JD Steel responds to ironworker rallies

JD Steel responds to ironworker rallies
Ironworkers have held rallies to protest hiring practices at Springhill Suites Marriott since February. President of subcontractor JD Steel said the midsize job would not have gone to organized labor. Cary Newton, president of JD Steel, calls claims of bad onsite practices "absurd." Photo by Promise Yee

OCEANSIDE — Since construction of Springhill Suites Marriott started in January, California ironworkers have walked off the job and held rallies off and on from the second month of building. 

Complaints of union ironworkers have ranged from not paying prevailing local wage, to not hiring local workers, and bad on-site practices, but Cary Newton, president of the project subcontractor JD Steel, calls the claims “absurd.”

Newton said the real issue is that union ironworkers get a very small share of the small-to-midsize job market that includes work on buildings six stories and under.

“This job would not have gone to organized labor,” he said. “The second place bid was an open shop (nonunion) company.”

He added the leading job market for union shops is government projects that receive additional funding for hiring union workers.

The Springhill Suites Marriott project is a private hotel build. Newton declined to speculate on the effects of Oceanside’s charter city laws that do not require union workers to be hired on city building projects.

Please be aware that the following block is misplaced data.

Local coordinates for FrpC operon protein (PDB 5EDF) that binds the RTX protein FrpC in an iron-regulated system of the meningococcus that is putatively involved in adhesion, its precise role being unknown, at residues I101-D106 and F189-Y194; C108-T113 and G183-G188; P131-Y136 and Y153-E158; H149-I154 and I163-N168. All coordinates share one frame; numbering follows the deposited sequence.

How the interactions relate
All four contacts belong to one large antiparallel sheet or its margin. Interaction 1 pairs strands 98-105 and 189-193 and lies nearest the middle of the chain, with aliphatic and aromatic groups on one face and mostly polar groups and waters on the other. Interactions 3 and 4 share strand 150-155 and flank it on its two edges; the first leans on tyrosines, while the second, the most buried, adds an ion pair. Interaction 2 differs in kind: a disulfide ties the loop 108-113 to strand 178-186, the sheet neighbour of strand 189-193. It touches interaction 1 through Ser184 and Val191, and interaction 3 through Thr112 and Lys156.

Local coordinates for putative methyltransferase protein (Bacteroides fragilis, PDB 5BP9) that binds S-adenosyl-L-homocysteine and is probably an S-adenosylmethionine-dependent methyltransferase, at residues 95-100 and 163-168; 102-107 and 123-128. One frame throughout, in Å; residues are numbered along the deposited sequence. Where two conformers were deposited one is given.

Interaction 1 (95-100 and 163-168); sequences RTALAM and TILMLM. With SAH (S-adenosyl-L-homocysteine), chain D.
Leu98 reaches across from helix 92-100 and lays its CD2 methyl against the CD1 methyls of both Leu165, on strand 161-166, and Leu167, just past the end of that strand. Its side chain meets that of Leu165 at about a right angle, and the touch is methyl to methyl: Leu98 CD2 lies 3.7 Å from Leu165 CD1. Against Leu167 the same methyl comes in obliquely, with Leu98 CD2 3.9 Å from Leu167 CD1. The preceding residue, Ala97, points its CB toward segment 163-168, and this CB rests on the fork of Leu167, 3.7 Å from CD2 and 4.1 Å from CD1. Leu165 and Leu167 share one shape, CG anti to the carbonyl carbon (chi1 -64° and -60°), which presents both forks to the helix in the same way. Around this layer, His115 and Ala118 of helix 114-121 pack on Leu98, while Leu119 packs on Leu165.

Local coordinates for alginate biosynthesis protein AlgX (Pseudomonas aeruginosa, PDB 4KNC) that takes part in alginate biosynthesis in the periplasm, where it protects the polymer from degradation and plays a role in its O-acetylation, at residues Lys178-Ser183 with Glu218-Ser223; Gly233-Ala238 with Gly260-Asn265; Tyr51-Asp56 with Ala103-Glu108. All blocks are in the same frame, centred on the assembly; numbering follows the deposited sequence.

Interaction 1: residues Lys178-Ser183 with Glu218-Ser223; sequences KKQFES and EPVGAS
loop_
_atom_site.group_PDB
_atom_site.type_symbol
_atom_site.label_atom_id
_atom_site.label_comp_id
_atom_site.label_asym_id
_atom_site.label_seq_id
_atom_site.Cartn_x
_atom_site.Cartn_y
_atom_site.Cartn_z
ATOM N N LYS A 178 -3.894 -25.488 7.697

Mayor Jim Wood and Councilwoman Esther Sanchez, who oppose the adopted city charter, were at the February ironworkers rally in support of hiring California union workers.

Newton said about 10 men were hired for the Springhill Suites Marriott project including key personnel from Arizona, where the JD Steel Company is based, and about five California ironworkers that the company has built relationships with from previous jobs.

Newton describes the California ironworkers’ walk off in February when the rallies started as workers being “encouraged to leave the job (by the union).” He said JD Steel offered those specific employees other work in Arizona.

In reply to complaints voiced at the February rally including the subcontractor not providing drinking water, safety equipment or paying earned overtime, Newton said these allegations are “false” and distractions from the real issue of union workers securing little work in the small-to-midsize market.

In response to the market imbalance Newton said he sent an email to the president of the District Council of Iron Workers of California in October 2012 before work on the Springhill Suites Marriott began with a proposed agreement to hire union workers. The district council president did not reply.

Newton said after work on the project began, an Alameda, Calif. law firm representing state ironworkers sent a letter to JD Steel, but no labor law complaints were sustained against the company. He added that complaints were filed and dropped before JD Steel had an opportunity to address them.

Newton said the letter included a request for “standard wages” and listed “false” complaints. He added that “standard” is arguable since standards vary greatly and complaints in the letter did not have merit.

Newton said JD Steel is an employee stock ownership company that has worked in California since 1970.

“We follow hiring practices and state law,” he said.

Newton added the letter demanded an “all or nothing” solution to hiring union ironworkers. He said a “hybrid creative agreement” is needed to hire union workers on small-to-midsize jobs.



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